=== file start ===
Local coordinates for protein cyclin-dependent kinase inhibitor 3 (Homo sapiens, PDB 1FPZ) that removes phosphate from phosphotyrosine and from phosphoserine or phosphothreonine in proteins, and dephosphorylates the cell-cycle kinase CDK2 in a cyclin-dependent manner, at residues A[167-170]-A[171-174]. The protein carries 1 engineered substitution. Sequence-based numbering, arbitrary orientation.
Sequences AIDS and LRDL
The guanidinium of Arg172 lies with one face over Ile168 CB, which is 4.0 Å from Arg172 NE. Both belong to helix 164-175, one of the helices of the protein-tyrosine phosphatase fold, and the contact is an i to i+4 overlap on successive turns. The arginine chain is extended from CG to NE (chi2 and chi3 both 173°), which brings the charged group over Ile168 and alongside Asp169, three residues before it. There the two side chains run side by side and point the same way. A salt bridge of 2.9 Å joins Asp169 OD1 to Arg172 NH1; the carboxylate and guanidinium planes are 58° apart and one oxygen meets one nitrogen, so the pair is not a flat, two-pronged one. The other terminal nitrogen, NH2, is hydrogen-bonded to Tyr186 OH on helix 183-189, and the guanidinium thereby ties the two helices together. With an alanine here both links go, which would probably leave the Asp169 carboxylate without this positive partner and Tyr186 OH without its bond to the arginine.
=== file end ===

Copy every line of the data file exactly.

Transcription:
Local coordinates for protein cyclin-dependent kinase inhibitor 3 (Homo sapiens, PDB 1FPZ) that removes phosphate from phosphotyrosine and from phosphoserine or phosphothreonine in proteins, and dephosphorylates the cell-cycle kinase CDK2 in a cyclin-dependent manner, at residues A[167-170]-A[171-174]. The protein carries 1 engineered substitution. Sequence-based numbering, arbitrary orientation.
Sequences AIDS and LRDL
The guanidinium of Arg172 lies with one face over Ile168 CB, which is 4.0 Å from Arg172 NE. Both belong to helix 164-175, one of the helices of the protein-tyrosine phosphatase fold, and the contact is an i to i+4 overlap on successive turns. The arginine chain is extended from CG to NE (chi2 and chi3 both 173°), which brings the charged group over Ile168 and alongside Asp169, three residues before it. There the two side chains run side by side and point the same way. A salt bridge of 2.9 Å joins Asp169 OD1 to Arg172 NH1; the carboxylate and guanidinium planes are 58° apart and one oxygen meets one nitrogen, so the pair is not a flat, two-pronged one. The other terminal nitrogen, NH2, is hydrogen-bonded to Tyr186 OH on helix 183-189, and the guanidinium thereby ties the two helices together. With an alanine here both links go, which would probably leave the Asp169 carboxylate without this positive partner and Tyr186 OH without its bond to the arginine.